And I think it’s important to start thinking of these places not just as places that are like colonies of the West, but as new models that are becoming a reference for a lot of people. After almost 10 years of work and reflections on these places, I sometimes think that I am just starting to understand some of which is going on.
I mean, the geopolitics are getting more and more related to these places. They are not anymore at the periphery of the world. They’re very central. And you see it from the city, from the space, from the architecture. I mean, it is there. You can go and see.
JC: So when I look at those buildings sometimes I think of them as facades and almost like branding exercises. And I wonder if they might even be empty buildings, but we’re meant to be impressed by their immensity. Do you think that they’re really filled with people working? Or they’re just waiting to be filled?
MN: There are many that are empty. This kind of boom is also a new phase for these places. They are facing different phases of development, and they have built a lot of office space, but for example they still have problems with a shortage of housing. Some of my colleagues say that there are a lot of buildings that are vacant because they were built in order to, well, build a city, to capitalize some money that can be very volatile into something more structured. For example, I have visited buildings in Doha that were empty. It takes some time to fill them, floor by floor, with people.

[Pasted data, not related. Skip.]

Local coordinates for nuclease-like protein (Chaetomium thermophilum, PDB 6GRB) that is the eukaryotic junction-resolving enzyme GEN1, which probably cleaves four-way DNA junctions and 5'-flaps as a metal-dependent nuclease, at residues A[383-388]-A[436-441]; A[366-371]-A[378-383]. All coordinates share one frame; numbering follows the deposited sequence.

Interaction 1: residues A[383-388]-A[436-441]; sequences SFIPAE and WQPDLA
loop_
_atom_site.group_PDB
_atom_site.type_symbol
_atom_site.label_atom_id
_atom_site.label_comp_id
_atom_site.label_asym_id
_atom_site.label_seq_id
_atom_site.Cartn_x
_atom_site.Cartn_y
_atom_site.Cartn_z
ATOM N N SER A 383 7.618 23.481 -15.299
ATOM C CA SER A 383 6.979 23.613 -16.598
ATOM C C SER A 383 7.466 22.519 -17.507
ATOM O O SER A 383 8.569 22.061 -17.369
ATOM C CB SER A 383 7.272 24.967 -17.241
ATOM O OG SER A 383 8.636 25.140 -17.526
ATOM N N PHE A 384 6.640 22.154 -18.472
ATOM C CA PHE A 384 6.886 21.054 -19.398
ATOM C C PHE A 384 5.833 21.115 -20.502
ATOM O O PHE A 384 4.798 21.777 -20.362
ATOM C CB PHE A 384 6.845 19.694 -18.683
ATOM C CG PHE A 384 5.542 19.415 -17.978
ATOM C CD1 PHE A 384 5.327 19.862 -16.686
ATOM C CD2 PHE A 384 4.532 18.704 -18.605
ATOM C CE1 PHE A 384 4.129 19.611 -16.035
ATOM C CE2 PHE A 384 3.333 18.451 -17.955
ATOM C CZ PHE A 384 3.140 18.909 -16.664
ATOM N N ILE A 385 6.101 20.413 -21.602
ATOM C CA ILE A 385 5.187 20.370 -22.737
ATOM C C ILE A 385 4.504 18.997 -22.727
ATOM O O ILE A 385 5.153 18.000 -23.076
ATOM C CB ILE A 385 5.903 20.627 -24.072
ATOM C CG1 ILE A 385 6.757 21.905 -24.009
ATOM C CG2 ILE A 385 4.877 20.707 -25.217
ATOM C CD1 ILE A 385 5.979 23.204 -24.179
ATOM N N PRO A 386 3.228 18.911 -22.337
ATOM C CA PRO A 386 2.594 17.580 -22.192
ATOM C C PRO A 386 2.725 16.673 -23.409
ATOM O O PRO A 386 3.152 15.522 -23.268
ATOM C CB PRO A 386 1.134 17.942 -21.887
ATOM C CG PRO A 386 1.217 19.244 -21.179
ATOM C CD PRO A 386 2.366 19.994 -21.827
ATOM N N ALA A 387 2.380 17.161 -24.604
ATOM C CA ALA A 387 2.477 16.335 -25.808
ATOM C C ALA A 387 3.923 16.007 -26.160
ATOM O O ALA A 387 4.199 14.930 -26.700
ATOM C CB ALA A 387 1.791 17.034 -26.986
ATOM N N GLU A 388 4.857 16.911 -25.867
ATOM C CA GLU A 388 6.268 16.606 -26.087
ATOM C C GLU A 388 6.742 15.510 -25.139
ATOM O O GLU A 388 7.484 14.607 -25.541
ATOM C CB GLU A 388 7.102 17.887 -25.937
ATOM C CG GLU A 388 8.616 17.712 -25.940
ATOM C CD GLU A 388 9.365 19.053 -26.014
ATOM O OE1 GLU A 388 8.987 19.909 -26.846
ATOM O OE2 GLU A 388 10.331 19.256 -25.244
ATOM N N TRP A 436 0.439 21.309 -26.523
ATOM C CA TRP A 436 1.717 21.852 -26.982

So I guess it’s something that can take a lot of time. And the impression is always of places that are gigantic. I mean, it’s often overscaled. There is a desire to express a kind of grandeur, you know? A new image with a global identity.
JC: You’ve set my mind to really wondering about this ratio of 90% immigrants to 10% local people, and what it means to be in a city and whose city is it. What I like about your work and also talking with you is that it makes me wonder about things that I haven’t thought about before.
MN: Well, I’m glad to hear that. Of course, for me photographing is not just the research of a good beautiful image. I mean, images must be good and appealing, because if they aren’t it’s difficult to reach people. But the main goal of my work is not doing decoration with beautiful objects.
JC: No. Your images have a lot of information and a lot of layers. They’re very complicated.
MN: I like the fact that in complex pictures different people can find different things that they are interested to see. For me this is like going to the center of what photography is. It’s a language, it’s an art. It’s also a tool. It’s a text, let’s say. And when your work is deep into something, it can have a lot of different meanings. The more you show it to the people the more it gets more meaning. I mean, for me this is very important, very stimulating. It’s what I want to do with photography.
“Arabian Transfer” is on show for the first time at the 2019 edition of Festival Fotografia Europea in Reggio Emilia, Italy.